Roundup of Easter Rising remembrances

Centennial commemorations of the 1916 Easter Rising are now in full swing with the arrival of the Christian holy day, though the actually 100th anniversary of the rebellion and subsequent execution of its leaders doesn’t begin until next month. Their are plenty of opinions and interpretations of these now century-old events: in Ireland, the U.K., the U.S. and throughout the world. Below is a sampling of what’s being said, which I’ll add to over the coming week. Blog subscribers should check back periodically, as such updates do not generate a new email. And please let me know if you come across a good piece that’s worth sharing. MH

Home rule could have led peacefully to independence

Former Taoiseach John Bruton writes that the limited political of home rule, passed in 1914, “could have led this part of Ireland (excluding Ulster) peacefully to the same fully independent position Canada enjoys today, had it not been derailed by the 1916 Rebellion, its aftermath, and the 1918 election result. … As a rule, compromise is good, killing is bad. Negotiation is better than coercion.”

100th anniversary of Easter 1916 rising 

The Seattle-based Socialist Alternative says, “Contrary to the mythology purported by today’s political establishment and mainstream historians, the “revolutionary period” of 1916 to 1922 did not give way to a positive outcome for working class people. What was created were two oppressive, sectarian states that failed to deliver for the needs of working class people, and still do to this day.”

The Irish Rebellion That Resonated in Harlem

Black intellectuals in the U.S. expressed solidarity with the rebellion against British rule, Matthew Pratt Guter writes in the New Republic. “The Irish in Ireland may well have been white, and their offspring in the New World might well be racist, but they were nevertheless engaged in the same struggle for human dignity, and their struggle might have meaningful consequences for the fight against Jim Crow at home and empire in Africa.”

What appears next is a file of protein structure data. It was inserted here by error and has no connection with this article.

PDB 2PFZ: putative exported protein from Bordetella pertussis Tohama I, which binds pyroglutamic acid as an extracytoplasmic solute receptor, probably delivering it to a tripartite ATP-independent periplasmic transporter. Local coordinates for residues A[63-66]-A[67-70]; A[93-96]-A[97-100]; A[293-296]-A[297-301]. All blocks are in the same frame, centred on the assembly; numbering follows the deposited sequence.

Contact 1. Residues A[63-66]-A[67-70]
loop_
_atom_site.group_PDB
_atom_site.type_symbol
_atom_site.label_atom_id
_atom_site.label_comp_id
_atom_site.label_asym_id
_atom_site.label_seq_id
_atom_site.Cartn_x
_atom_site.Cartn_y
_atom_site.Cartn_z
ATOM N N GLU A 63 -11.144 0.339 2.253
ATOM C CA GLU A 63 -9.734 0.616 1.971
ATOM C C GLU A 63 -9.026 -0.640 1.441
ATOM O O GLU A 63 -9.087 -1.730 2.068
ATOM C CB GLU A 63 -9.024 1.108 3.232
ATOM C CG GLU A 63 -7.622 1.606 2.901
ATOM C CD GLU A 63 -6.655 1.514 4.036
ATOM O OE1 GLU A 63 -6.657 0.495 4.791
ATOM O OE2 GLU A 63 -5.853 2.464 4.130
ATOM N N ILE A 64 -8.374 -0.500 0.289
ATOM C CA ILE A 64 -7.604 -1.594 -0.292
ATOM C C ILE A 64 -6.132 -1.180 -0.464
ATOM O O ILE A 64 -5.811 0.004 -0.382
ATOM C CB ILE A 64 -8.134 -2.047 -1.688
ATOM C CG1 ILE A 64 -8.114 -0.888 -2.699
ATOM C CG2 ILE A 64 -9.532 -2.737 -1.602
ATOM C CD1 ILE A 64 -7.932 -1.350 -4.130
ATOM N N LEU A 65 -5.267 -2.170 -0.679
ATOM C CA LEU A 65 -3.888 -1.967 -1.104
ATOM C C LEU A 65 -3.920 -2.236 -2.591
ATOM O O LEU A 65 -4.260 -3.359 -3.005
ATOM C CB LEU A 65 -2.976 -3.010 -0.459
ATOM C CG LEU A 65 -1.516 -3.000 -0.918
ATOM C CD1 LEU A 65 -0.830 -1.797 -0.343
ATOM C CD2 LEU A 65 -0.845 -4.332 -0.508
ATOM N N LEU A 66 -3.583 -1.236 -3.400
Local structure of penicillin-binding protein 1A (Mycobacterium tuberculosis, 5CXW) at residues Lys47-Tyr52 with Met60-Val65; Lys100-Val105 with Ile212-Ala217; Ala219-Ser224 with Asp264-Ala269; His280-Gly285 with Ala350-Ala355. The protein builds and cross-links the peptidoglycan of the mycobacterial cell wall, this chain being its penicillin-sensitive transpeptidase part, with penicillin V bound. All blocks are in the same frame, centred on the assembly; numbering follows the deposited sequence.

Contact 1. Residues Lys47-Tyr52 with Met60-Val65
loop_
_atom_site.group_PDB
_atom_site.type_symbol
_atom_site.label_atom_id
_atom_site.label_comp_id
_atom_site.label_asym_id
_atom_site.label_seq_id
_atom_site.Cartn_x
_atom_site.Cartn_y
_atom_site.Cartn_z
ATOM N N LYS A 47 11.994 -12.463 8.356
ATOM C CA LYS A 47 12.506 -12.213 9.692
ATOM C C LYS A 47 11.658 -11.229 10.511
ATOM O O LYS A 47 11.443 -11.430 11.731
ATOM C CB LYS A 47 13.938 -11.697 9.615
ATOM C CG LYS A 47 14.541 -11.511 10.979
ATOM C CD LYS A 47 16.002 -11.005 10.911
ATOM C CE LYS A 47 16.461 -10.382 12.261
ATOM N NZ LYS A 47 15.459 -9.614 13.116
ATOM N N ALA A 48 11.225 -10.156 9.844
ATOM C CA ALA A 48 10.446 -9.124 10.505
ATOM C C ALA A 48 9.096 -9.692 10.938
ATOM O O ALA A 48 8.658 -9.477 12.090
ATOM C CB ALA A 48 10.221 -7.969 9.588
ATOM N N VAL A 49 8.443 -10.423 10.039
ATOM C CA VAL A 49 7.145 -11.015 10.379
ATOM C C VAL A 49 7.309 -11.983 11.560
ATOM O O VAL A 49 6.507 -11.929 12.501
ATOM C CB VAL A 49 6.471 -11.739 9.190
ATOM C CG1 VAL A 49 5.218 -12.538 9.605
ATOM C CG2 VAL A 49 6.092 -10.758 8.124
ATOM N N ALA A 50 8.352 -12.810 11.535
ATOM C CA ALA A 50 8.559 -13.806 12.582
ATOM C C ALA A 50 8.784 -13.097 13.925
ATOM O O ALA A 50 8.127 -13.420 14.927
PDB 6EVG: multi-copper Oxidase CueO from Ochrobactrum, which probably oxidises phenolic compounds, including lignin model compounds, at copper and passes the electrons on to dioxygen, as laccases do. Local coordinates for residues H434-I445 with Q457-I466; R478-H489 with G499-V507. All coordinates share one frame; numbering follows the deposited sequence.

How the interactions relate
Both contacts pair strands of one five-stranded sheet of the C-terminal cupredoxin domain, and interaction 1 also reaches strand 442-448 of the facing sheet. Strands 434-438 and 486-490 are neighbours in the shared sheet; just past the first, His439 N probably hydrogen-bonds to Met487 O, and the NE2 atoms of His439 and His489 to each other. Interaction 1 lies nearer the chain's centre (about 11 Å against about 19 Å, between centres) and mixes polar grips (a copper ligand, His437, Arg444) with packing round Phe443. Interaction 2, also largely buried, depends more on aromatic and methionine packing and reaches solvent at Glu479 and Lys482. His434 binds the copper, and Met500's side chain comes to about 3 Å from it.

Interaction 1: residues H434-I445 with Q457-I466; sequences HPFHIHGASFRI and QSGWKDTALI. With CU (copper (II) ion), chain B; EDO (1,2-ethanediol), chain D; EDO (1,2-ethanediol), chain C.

Celebrating a nation’s birth, and praying for a rebirth in the church

Micheal Kelly, editor of The Irish Catholic, suggests that as the Irish commemorate “one of the major birth pangs of the Irish State, Catholics will be celebrating the resurrection of Christ and praying for a rebirth in the Church. Not a return to Christendom Irish-style – but a return to an attentive following of Christ … “

The Easter Rising, 100 years later

“The terrible history of the North of Ireland in the 1970s, 1980s and 1990s must be acknowledged, and its connections to the violence of the Easter Rising are irrefutable,” Jennifer Keating and Colin MacCabe write in the Pittsburgh Post-Gazette. “But we should also consider the contemporary phenomenon of Islamist ideology that plays on a public display of violence and which cast a chilling new perspective last week in Brussels.”

Martyrs With Guns and the Easter Rising

Lawrence Downes also makes the connection to contemporary terrorism in his piece for The New York Times. “To watch old footage of the shattered city of 1916 is to be thrown, inescapably, into the present day, when martyr-armies, bombed rubble and bystander corpses are sickeningly abundant. Every new attack — every Paris, Istanbul, Brussels — makes it harder to feel anything but remorse about urban holy warfare.”

Easter Rising 1916: A noble act of revolt against tyranny that inspired world

“Critics have dismissed the Rising as an anti-democratic, violent event, condemned by the political class in Ireland at the time, and an action that gave succour to subsequent violent attempts to establish a sovereign Irish republic. That ignores the reality that British involvement in Ireland already lacked democratic legitimacy,” Chris Donnelly writes in the Belfast Telegraph. “…The Rising struck a blow against the idea of empire and imperialism, beginning a pattern repeated across the British Empire as the 20th century progressed.”

Ireland’s history lesson for Britain

An editorial in The Guardian says “the rising must also be seen as a watershed event in the history of Britain as well as Ireland. Irish independence in 1922 was the first body blow in the 20th-century break-up of the British empire, even if Ireland was always something of a special imperial case. Meanwhile, a century on, the rising can also now be seen as a precursor of the modern fracturing of the United Kingdom’s internal cohesion.”

1916/2016: A Proclamation for our age

The Irish Times has revised the 1916 proclamation for a new century for “all of those who love and identify with Ireland, from wherever they have come and wherever they may now live. We recognize that the history and future of Ireland belong to citizens who adhere to different political, spiritual and intellectual traditions.”